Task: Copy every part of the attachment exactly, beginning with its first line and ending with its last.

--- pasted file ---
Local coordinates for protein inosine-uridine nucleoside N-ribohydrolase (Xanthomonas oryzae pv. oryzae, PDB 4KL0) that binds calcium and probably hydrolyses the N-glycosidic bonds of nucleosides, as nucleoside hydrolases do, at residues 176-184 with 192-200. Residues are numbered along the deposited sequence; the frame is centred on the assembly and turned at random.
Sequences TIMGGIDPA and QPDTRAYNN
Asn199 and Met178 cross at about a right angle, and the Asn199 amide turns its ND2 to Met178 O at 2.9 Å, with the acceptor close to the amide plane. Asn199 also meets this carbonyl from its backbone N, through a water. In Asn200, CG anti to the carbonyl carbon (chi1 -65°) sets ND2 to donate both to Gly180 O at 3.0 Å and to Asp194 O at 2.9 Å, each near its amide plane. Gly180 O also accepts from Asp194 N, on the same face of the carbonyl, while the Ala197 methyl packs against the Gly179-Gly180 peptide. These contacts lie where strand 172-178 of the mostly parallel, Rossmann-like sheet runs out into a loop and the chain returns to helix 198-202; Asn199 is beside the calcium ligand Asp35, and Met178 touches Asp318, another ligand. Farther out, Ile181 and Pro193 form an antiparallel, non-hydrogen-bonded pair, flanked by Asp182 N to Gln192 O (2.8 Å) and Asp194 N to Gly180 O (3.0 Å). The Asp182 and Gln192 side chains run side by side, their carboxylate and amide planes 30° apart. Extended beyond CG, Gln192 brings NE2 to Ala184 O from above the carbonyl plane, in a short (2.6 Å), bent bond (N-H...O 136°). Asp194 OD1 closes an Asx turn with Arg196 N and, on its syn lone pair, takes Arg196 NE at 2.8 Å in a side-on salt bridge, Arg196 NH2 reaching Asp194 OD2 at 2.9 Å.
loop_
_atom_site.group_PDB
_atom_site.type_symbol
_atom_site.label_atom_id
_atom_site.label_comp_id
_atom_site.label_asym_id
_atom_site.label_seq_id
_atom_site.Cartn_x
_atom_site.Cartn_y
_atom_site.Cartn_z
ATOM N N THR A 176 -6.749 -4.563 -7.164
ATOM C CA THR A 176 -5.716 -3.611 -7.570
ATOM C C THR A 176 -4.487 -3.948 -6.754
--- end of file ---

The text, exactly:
Local coordinates for protein inosine-uridine nucleoside N-ribohydrolase (Xanthomonas oryzae pv. oryzae, PDB 4KL0) that binds calcium and probably hydrolyses the N-glycosidic bonds of nucleosides, as nucleoside hydrolases do, at residues 176-184 with 192-200. Residues are numbered along the deposited sequence; the frame is centred on the assembly and turned at random.
Sequences TIMGGIDPA and QPDTRAYNN
Asn199 and Met178 cross at about a right angle, and the Asn199 amide turns its ND2 to Met178 O at 2.9 Å, with the acceptor close to the amide plane. Asn199 also meets this carbonyl from its backbone N, through a water. In Asn200, CG anti to the carbonyl carbon (chi1 -65°) sets ND2 to donate both to Gly180 O at 3.0 Å and to Asp194 O at 2.9 Å, each near its amide plane. Gly180 O also accepts from Asp194 N, on the same face of the carbonyl, while the Ala197 methyl packs against the Gly179-Gly180 peptide. These contacts lie where strand 172-178 of the mostly parallel, Rossmann-like sheet runs out into a loop and the chain returns to helix 198-202; Asn199 is beside the calcium ligand Asp35, and Met178 touches Asp318, another ligand. Farther out, Ile181 and Pro193 form an antiparallel, non-hydrogen-bonded pair, flanked by Asp182 N to Gln192 O (2.8 Å) and Asp194 N to Gly180 O (3.0 Å). The Asp182 and Gln192 side chains run side by side, their carboxylate and amide planes 30° apart. Extended beyond CG, Gln192 brings NE2 to Ala184 O from above the carbonyl plane, in a short (2.6 Å), bent bond (N-H...O 136°). Asp194 OD1 closes an Asx turn with Arg196 N and, on its syn lone pair, takes Arg196 NE at 2.8 Å in a side-on salt bridge, Arg196 NH2 reaching Asp194 OD2 at 2.9 Å.
loop_
_atom_site.group_PDB
_atom_site.type_symbol
_atom_site.label_atom_id
_atom_site.label_comp_id
_atom_site.label_asym_id
_atom_site.label_seq_id
_atom_site.Cartn_x
_atom_site.Cartn_y
_atom_site.Cartn_z
ATOM N N THR A 176 -6.749 -4.563 -7.164
ATOM C CA THR A 176 -5.716 -3.611 -7.570
ATOM C C THR A 176 -4.487 -3.948 -6.754